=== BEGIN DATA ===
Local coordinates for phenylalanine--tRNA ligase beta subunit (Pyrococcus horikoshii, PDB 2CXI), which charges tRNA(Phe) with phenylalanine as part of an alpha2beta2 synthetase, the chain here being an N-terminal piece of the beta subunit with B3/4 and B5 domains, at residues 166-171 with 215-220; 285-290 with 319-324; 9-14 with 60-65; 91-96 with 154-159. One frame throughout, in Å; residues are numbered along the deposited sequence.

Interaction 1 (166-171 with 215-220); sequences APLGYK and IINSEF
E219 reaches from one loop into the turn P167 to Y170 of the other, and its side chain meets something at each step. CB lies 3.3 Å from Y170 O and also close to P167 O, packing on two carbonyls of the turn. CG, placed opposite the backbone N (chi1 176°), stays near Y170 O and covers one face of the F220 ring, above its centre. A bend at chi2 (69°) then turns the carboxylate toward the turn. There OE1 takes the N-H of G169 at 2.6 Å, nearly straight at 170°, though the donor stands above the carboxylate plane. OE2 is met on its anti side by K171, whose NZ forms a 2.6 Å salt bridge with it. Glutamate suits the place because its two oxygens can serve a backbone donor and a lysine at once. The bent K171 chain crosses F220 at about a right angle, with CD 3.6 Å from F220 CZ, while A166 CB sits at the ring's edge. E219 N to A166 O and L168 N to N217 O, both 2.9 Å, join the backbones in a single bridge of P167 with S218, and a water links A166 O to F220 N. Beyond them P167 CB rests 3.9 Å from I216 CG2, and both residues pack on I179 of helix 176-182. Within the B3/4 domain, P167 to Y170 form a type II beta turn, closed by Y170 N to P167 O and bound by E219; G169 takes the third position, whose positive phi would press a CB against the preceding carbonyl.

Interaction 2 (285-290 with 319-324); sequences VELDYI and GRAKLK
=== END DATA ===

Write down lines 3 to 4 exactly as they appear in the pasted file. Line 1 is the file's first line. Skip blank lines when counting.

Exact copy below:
E219 reaches from one loop into the turn P167 to Y170 of the other, and its side chain meets something at each step. CB lies 3.3 Å from Y170 O and also close to P167 O, packing on two carbonyls of the turn. CG, placed opposite the backbone N (chi1 176°), stays near Y170 O and covers one face of the F220 ring, above its centre. A bend at chi2 (69°) then turns the carboxylate toward the turn. There OE1 takes the N-H of G169 at 2.6 Å, nearly straight at 170°, though the donor stands above the carboxylate plane. OE2 is met on its anti side by K171, whose NZ forms a 2.6 Å salt bridge with it. Glutamate suits the place because its two oxygens can serve a backbone donor and a lysine at once. The bent K171 chain crosses F220 at about a right angle, with CD 3.6 Å from F220 CZ, while A166 CB sits at the ring's edge. E219 N to A166 O and L168 N to N217 O, both 2.9 Å, join the backbones in a single bridge of P167 with S218, and a water links A166 O to F220 N. Beyond them P167 CB rests 3.9 Å from I216 CG2, and both residues pack on I179 of helix 176-182. Within the B3/4 domain, P167 to Y170 form a type II beta turn, closed by Y170 N to P167 O and bound by E219; G169 takes the third position, whose positive phi would press a CB against the preceding carbonyl.

Interaction 2 (285-290 with 319-324); sequences VELDYI and GRAKLK